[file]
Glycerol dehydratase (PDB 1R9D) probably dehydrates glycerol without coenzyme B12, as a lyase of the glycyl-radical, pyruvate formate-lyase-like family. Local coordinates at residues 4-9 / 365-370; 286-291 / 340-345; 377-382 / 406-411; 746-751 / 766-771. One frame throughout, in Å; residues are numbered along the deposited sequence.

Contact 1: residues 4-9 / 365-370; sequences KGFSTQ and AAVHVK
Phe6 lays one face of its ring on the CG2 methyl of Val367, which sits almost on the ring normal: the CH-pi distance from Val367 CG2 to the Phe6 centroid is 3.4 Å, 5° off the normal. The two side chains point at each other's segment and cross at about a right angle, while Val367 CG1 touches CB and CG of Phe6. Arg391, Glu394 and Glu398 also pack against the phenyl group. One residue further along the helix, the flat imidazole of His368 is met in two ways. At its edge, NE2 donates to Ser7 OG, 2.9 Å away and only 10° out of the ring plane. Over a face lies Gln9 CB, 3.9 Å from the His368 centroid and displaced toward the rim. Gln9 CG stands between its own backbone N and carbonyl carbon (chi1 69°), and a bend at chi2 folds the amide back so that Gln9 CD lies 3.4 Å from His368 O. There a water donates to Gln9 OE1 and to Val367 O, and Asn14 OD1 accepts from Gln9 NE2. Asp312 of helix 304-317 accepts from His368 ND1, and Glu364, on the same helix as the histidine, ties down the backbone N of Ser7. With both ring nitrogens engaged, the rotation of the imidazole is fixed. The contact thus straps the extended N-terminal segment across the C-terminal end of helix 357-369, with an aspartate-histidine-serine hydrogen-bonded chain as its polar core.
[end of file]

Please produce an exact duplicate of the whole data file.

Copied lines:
Glycerol dehydratase (PDB 1R9D) probably dehydrates glycerol without coenzyme B12, as a lyase of the glycyl-radical, pyruvate formate-lyase-like family. Local coordinates at residues 4-9 / 365-370; 286-291 / 340-345; 377-382 / 406-411; 746-751 / 766-771. One frame throughout, in Å; residues are numbered along the deposited sequence.

Contact 1: residues 4-9 / 365-370; sequences KGFSTQ and AAVHVK
Phe6 lays one face of its ring on the CG2 methyl of Val367, which sits almost on the ring normal: the CH-pi distance from Val367 CG2 to the Phe6 centroid is 3.4 Å, 5° off the normal. The two side chains point at each other's segment and cross at about a right angle, while Val367 CG1 touches CB and CG of Phe6. Arg391, Glu394 and Glu398 also pack against the phenyl group. One residue further along the helix, the flat imidazole of His368 is met in two ways. At its edge, NE2 donates to Ser7 OG, 2.9 Å away and only 10° out of the ring plane. Over a face lies Gln9 CB, 3.9 Å from the His368 centroid and displaced toward the rim. Gln9 CG stands between its own backbone N and carbonyl carbon (chi1 69°), and a bend at chi2 folds the amide back so that Gln9 CD lies 3.4 Å from His368 O. There a water donates to Gln9 OE1 and to Val367 O, and Asn14 OD1 accepts from Gln9 NE2. Asp312 of helix 304-317 accepts from His368 ND1, and Glu364, on the same helix as the histidine, ties down the backbone N of Ser7. With both ring nitrogens engaged, the rotation of the imidazole is fixed. The contact thus straps the extended N-terminal segment across the C-terminal end of helix 357-369, with an aspartate-histidine-serine hydrogen-bonded chain as its polar core.